Extremadura diary: April


April can be a strange month weather-wise, and this year has been no exception. Some weeks have been very sunny and 27°C, with others wet and windy and dropping to 14°C. The weather dictates migration, both in terms of species and numbers. Some species are earlier than normal and others still to arrive. Swallows were just about the earliest (some were here in January) and are well established. Birds are frantically feeding newly fledged young, and will soon be on their second broods. The closely watched nest in the back barn is bursting with four youngsters hanging over the nest-sides. When a parent appears there is much jostling for position; and to think that these same parents will probably do it all over again, twice! There have been a few casualties too, with youngsters falling from nests: the local children bring them to my house for me to save. There's not much chance of that, but it is wonderful to see them taking an interest in their wildlife; I just wish they would not collect every snake in the village and come charging in the front door holding them up to show me!

There has been a dearth of Little Bitterns overwintering this year. Usually there are a few pairs present, but I had not seen any until the migrants appeared. They are making up for it now, noisily chasing each other over the reedbeds then diving in and out of sight. It's not until you get good close views that you realise just how small these fish-eaters actually are. Sharing their accommodation are the Savi's Warblers reeling from the reed-tops when the wind calms, and Purple Herons. The latter are obviously shyer than their grey cousins, preferring the thick reeds for feeding in, showing only their well-camouflaged heads when alarmed. Where there are trees near the reeds the noise can be quite deafening, as many birds try to outcompete with other species to make themselves heard. Nightingales, Cetti's Warblers, Reed Warblers and Great Reed Warblers are all loud singers, only going quiet when a raptor flies over. The faint squeaks of the Penduline Tit have no chance of being heard over that cacophony, and the Bearded Tit even less, making locating them very difficult. An estimated 6,000 Sand Martins on the wires early in the month was quite a sight. They were gone very quickly though, zooming north. A Jack Snipe put in a quick appearance just to say "hi". The Marsh Harriers have been performing their food passes with great skill, although practising with far-too-large sticks resulted in a few dirty looks from the female.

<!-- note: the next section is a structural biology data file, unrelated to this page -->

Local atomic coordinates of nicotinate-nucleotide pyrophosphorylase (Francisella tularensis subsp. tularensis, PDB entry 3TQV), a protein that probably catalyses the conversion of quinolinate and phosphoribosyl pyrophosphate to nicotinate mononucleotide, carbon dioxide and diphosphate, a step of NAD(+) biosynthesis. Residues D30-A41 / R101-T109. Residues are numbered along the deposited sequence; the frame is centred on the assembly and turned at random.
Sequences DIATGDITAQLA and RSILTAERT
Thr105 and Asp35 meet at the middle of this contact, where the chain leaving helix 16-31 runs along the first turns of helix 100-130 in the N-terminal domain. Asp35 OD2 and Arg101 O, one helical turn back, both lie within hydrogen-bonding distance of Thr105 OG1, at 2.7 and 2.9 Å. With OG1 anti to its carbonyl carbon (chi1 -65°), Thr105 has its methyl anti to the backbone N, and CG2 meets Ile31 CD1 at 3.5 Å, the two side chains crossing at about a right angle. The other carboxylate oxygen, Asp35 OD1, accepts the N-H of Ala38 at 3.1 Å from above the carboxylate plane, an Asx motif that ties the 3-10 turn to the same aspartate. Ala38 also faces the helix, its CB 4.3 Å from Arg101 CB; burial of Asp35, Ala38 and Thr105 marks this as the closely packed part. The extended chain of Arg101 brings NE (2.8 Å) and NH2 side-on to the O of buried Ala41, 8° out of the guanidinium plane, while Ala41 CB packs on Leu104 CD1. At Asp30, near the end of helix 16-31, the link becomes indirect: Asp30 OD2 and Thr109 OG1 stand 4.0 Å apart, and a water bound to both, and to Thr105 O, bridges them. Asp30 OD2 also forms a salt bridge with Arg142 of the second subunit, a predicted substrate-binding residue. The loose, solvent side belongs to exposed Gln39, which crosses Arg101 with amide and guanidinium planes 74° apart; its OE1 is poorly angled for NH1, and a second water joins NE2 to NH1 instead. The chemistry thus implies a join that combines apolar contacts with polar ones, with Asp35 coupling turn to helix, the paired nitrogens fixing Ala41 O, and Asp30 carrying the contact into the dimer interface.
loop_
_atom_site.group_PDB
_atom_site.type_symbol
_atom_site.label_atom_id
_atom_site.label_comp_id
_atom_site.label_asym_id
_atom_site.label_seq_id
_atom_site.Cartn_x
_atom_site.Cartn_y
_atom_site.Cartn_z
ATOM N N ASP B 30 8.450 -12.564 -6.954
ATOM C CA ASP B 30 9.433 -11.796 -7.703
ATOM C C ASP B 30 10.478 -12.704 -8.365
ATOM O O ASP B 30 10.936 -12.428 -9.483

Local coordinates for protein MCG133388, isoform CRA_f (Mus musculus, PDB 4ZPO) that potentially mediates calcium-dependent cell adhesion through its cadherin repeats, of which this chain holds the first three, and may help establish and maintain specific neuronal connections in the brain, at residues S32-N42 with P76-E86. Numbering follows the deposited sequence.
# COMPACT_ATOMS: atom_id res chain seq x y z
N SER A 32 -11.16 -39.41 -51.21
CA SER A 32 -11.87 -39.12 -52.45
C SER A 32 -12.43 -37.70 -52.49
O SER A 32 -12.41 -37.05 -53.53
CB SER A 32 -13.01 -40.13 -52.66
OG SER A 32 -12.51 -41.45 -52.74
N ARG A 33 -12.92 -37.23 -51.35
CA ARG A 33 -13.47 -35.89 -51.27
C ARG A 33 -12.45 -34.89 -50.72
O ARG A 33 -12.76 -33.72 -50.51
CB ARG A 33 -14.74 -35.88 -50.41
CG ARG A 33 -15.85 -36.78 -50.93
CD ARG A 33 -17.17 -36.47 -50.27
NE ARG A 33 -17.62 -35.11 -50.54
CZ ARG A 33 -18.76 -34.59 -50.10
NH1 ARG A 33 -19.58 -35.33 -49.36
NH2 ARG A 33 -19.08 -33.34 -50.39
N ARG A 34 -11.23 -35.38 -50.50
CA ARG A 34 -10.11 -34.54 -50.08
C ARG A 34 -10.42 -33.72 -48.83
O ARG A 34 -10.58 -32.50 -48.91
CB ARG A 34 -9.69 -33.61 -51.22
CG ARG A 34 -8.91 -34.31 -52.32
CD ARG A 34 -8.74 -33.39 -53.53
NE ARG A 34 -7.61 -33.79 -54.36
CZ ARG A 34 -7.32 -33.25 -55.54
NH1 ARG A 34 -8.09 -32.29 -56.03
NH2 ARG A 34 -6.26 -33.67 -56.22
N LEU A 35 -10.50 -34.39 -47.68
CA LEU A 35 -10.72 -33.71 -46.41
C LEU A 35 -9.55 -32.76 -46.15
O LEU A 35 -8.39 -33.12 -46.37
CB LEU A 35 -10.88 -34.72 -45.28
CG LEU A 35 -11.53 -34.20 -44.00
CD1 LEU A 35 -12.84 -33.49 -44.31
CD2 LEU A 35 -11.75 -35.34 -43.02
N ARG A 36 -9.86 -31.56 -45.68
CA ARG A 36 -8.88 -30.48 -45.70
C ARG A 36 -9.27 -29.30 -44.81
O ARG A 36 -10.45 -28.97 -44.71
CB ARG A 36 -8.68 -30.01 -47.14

Little Bittern
Little Bittern, Spain (Photo: Steve Fletcher)

The well-known Eagle Owl chicks are now quite large, about two thirds adult size. They are still very downy, looking quite comical when basking in the sun. Little do the other birds wheeling around know what they are in for when they are fully fledged! Several juvenile Spanish Imperial Eagles have been spotted; they look quite different to their parents, and are easily confused with other species. This appears to be a success story, with numbers growing at a good rate year on year, mainly due to the work done by the SEO. There is great news for the vultures (something I touched upon last month) concerning the law prohibiting leaving carcasses in fields, which has now been rescinded: carcasses can now be left where they drop. The vultures will be able to carry on as they have done for thousands of years, reducing a dead cow to just bones in just a few hours. Black Storks now have young, and are able to leave them for long periods to enable both parents to feed. You would think nesting amongst the vultures would be risky for the young, but they seem unperturbed. Vultures will only very rarely kill anything: it is far simpler to eat something already dead. Black Kites are now nesting and defending territories from usurpers, resulting in some great scraps in mid-air showing off their aerobatic skills. The most feisty for sheer David-and-Goliath bravado, though, are the Black-shouldered Kites: they will happily have a go at a vulture! A Golden Eagle nest I know did not fledge any chicks this year, after success with two young last year. I was hoping for more again, but maybe a few cold wet weeks put paid to their prospects.

Black-shouldered Kite
Black-shouldered Kite, Spain (Photo: Steve Fletcher)

The trimphone-like contact call of the Bee-eater can be heard everywhere, as these rainbow-coloured beauties sail effortlessly, catching and dispatching their prey with consummate ease. The other multi-coloured speciality, the Roller, is here in numbers now too. When the sun catches their upperwings in tumbling flight they are almost Peacock-like in iridescence. They appear to be using the nestboxes put up on the concrete power pylons a lot more this year, which can only be great news for their breeding prospects. I spotted five sitting on the boxes last week in a matter of 300 metres, each with partners on the wires above; this is far more than any year in the past I have observed. One of my favourite birds, the Collared Pratincole, can now be seen every day. I hope they have more success than last year, when a major breeding field was ploughed again after the eggs were laid. Last week I saw a passage of Tawny Pipits, looking a lot darker than they do in autumn, and fooling me with identification for a while. Then I glimpsed a very bright Bonelli's Warbler, easily recognised by the very white underparts and yellow wing-coverts and rump. It was in an unexpected place, and was probably pausing for some well-deserved lunch on the abundant caterpillars here.